context culture? The answer to both questions is no. Neither the behaviors of a small percentage of individuals nor
occasional situational choices constitute a cultural pattern.
highlights the connection between our personal patterns of and preferences for
communicating and how various contexts influence the personal. In some cases
, our communication patterns and
preferences will stay the same across many contexts. In other cases, a context shift may lead us to alter our communication
and adapt. For example, an American businesswoman may prefer to communicate with her employees in an informal and
laid-back manner. When she is promoted to manage a department in her company’s office in Malaysia, she may again
prefer to communicate with her new Malaysian employees the same way she did with those in the United States. In the
United States, we know that there are some accepted norms that communication in work contexts is more formal than in
personal contexts. However, we also know that individual managers often adapt these expectations to suit their own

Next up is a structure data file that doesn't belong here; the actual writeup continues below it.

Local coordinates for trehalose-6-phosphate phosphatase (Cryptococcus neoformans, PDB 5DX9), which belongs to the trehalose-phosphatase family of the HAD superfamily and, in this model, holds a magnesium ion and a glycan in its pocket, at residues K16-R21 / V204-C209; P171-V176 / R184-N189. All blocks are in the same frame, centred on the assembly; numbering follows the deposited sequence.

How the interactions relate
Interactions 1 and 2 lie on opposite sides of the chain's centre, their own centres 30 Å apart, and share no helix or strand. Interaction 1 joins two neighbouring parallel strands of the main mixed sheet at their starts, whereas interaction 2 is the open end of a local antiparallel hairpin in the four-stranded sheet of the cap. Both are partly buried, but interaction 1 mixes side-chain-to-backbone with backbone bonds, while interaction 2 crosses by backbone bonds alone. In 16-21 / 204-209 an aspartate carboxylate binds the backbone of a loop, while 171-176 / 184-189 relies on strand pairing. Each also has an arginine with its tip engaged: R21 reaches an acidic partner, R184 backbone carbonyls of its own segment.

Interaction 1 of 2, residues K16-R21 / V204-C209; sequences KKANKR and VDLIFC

personal tastes. This type of managerial discretion would likely not go over as well in Malaysia where there is a greater
8.3: Intercultural Communication - Social Sci LibreTexts
emphasis put on power distance (Hofstede, 1991). So while the American manager may not know to adapt to the new
context unless she has a high degree of intercultural communication competence, Malaysian managers would realize that
this is an instance where the context likely influences communication more than personal preferences.
allows us to examine how we are simultaneously similar to and different from others.
As was noted earlier, it’s easy to fall into a view of intercultural communication as “other oriented” and set up
dichotomies between “us” and “them.” When we overfocus on differences, we can end up polarizing groups that actually
have things in common. When we overfocus on similarities, we
, or reduce/overlook important variations
within a group. This tendency is evident in most of the popular
, and some of the academic, conversations regarding
“gender differences.” The book Men Are from Mars and Women Are from Venus
makes it seem like men and women aren’t
even species that hail from the same planet. The media is quick to include a blurb from a research study indicating again
how men and women are “wired” to communicate differently. However, the overwhelming majority of current research
on gender and communication finds that while there are differences between how men and women communicate, there
are far more similarities (Allen, 2011). Even the language we use to describe the genders sets up dichotomies. That’s why I
suggest that my students use the term other gender
instead of the commonly used opposite sex
. I have a mom, a sister, and
plenty of female friends, and I don’t feel like any of them are the opposite of me. Perhaps a better title for a book would be